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Court Maintains IRA Interview Recordings Must Be Turned Over To Police09:12
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A woman walks past an Irish Republican Army mural in West Belfast, Northern Ireland. A U.S. appeals court ruled that interviews given by former IRA members must be handed over to the Police Service of Northern Ireland. The interviews are part of the Boston College Belfast Project which began in 2001 and lasted five years. (AP)
A woman walks past an Irish Republican Army mural in West Belfast, Northern Ireland. A U.S. appeals court ruled that interviews given by former IRA members must be handed over to the Police Service of Northern Ireland. The interviews are part of the Boston College Belfast Project which began in 2001 and lasted five years. (AP)

The historic meeting between former Irish Republican Army leader Martin McGuinness and Queen Elizabeth in June signified an end to decades of violence and animosity between the two states.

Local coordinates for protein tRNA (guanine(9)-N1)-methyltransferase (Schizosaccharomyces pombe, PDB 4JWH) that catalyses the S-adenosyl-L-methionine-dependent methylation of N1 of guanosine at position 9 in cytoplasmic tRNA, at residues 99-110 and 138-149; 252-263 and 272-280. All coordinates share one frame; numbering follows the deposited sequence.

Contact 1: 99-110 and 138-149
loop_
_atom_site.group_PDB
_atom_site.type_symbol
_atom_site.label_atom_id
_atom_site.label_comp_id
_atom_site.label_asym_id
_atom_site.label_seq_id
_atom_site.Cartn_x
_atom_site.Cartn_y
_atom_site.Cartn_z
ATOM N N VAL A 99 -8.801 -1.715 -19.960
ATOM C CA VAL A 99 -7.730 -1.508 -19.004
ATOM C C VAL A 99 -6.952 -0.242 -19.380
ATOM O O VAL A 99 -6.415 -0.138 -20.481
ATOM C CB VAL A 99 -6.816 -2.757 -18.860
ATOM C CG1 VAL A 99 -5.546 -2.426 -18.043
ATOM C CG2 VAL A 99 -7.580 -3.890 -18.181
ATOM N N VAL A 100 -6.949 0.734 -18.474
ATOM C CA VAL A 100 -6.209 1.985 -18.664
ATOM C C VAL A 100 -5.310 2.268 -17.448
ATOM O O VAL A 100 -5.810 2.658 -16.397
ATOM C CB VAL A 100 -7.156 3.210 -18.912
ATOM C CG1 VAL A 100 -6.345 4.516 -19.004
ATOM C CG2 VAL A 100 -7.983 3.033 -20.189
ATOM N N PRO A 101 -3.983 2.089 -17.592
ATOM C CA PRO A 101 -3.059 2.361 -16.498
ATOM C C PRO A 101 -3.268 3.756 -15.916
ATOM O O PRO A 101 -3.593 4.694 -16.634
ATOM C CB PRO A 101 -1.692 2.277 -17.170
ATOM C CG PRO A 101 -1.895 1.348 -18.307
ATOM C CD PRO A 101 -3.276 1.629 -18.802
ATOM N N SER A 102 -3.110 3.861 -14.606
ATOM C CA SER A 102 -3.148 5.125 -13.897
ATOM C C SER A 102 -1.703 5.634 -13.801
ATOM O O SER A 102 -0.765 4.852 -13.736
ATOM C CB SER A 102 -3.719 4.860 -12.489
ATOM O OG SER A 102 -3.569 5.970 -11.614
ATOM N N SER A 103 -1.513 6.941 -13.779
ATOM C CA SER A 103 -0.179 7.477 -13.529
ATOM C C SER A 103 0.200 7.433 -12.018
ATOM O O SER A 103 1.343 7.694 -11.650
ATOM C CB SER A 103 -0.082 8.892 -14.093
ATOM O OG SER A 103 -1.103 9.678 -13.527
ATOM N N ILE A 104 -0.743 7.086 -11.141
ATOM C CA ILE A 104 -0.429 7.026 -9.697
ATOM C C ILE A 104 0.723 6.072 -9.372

But vestiges of The Troubles in Northern Ireland are still with us, and the heat is being felt in Boston of all places.
Boston College has housed the oral histories of top IRA and Loyalist figures, who gave their stories to researchers on the promise the records would remain confidential until their deaths. But British police, investigating a decades-old murder, want access to some of those stories now. The resulting legal fight has tested the limits of academic freedom in the face of overwhelming diplomatic pressure from America's closest ally.
Last year a US District Court Judge ordered Boston College to turn over its records. The researchers themselves then sought the right to appeal the ruling on their own. The First Circuit Court of Appeals heard their arguments in April.

On July 6, researchers lost another legal attempt to block the transfer of their records, as the First Circuit upheld the lower court's ruling — setting up a possible showdown in the nation's highest court.

Guests:

  • David Boeri, WBUR reporter

More:

This segment aired on July 9, 2012.

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